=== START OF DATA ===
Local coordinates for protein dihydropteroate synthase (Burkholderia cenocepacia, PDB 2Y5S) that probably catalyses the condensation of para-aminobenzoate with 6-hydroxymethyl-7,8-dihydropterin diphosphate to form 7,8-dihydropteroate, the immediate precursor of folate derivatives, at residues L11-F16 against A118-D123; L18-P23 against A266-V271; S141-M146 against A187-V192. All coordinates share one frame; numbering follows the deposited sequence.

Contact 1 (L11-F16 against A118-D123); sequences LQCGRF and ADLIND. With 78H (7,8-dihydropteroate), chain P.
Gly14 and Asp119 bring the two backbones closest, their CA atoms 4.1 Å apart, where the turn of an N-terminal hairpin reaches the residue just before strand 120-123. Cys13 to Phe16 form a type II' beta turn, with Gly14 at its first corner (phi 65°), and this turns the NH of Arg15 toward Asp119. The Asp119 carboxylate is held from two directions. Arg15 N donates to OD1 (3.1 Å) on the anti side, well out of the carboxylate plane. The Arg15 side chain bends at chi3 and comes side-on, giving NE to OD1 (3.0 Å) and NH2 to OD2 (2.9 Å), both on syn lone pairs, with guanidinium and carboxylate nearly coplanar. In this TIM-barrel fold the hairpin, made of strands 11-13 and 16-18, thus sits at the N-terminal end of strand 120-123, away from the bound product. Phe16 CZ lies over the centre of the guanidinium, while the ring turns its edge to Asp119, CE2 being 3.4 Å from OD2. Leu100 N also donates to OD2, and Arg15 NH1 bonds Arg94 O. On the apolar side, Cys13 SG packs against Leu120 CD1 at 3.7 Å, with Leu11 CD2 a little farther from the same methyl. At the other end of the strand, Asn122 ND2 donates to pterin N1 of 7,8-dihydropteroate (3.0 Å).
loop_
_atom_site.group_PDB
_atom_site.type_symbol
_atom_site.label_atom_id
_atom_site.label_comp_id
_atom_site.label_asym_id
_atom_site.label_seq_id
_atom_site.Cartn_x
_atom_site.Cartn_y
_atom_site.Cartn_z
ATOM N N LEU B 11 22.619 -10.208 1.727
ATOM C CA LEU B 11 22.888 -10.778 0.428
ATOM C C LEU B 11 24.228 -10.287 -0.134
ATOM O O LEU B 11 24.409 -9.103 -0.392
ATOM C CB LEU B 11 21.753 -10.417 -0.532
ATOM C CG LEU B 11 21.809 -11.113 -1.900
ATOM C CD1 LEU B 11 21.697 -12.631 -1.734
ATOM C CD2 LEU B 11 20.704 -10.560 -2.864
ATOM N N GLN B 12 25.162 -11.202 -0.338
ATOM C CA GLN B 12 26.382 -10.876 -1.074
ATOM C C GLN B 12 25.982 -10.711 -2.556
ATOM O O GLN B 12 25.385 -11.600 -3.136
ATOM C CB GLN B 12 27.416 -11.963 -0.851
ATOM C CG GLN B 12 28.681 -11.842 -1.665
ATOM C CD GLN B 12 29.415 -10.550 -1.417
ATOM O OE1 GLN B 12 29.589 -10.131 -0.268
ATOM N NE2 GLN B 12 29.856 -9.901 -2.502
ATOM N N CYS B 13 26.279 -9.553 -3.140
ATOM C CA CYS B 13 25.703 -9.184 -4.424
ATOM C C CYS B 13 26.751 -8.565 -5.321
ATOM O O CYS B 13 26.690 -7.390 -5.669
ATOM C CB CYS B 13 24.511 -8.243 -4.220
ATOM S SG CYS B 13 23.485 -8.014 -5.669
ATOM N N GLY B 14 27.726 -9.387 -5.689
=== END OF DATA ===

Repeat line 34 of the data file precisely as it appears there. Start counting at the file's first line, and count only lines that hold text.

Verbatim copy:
ATOM O O CYS B 13 26.690 -7.390 -5.669